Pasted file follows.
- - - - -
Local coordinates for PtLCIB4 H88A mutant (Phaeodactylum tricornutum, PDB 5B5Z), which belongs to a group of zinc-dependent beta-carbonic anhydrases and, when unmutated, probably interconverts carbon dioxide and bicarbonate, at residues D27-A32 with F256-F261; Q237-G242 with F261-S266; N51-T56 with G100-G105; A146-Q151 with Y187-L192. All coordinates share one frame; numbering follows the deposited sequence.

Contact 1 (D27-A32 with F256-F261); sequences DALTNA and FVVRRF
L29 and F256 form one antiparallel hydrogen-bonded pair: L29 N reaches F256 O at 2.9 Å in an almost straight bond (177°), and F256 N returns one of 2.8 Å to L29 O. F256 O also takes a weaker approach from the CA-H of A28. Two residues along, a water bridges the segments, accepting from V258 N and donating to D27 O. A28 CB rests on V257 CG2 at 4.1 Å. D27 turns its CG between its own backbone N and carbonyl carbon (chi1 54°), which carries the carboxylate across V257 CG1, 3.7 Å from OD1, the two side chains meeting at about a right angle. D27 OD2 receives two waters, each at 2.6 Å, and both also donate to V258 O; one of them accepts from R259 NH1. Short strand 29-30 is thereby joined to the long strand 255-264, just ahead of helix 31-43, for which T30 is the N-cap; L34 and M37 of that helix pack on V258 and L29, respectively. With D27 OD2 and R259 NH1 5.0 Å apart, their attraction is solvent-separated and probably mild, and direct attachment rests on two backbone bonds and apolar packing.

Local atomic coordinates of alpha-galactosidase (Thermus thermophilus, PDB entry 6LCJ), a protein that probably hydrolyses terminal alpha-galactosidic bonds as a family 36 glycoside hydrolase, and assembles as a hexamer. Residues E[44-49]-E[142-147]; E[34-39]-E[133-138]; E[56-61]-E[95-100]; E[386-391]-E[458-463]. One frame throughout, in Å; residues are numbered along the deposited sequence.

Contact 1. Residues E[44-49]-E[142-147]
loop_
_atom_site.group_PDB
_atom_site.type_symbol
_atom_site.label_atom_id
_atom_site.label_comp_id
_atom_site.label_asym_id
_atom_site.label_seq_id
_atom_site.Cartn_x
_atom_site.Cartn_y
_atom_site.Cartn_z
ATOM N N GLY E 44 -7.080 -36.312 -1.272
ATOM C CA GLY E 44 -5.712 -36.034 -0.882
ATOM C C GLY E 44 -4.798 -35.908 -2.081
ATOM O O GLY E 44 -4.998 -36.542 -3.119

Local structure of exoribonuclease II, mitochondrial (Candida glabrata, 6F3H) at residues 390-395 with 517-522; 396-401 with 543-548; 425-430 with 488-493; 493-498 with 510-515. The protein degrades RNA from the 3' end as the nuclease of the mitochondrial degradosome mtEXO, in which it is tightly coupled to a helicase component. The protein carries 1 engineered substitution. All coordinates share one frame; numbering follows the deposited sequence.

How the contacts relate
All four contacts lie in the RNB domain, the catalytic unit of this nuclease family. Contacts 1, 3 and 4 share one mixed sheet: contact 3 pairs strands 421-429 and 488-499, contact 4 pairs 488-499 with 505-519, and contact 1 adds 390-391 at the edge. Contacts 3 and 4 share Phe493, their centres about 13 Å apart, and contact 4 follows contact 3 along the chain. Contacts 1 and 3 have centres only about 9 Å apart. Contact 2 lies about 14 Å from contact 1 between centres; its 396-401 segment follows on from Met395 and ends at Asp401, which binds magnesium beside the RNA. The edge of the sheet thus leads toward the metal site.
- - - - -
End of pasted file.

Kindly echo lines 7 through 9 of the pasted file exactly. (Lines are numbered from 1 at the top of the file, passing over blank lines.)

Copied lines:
_atom_site.group_PDB
_atom_site.type_symbol
_atom_site.label_atom_id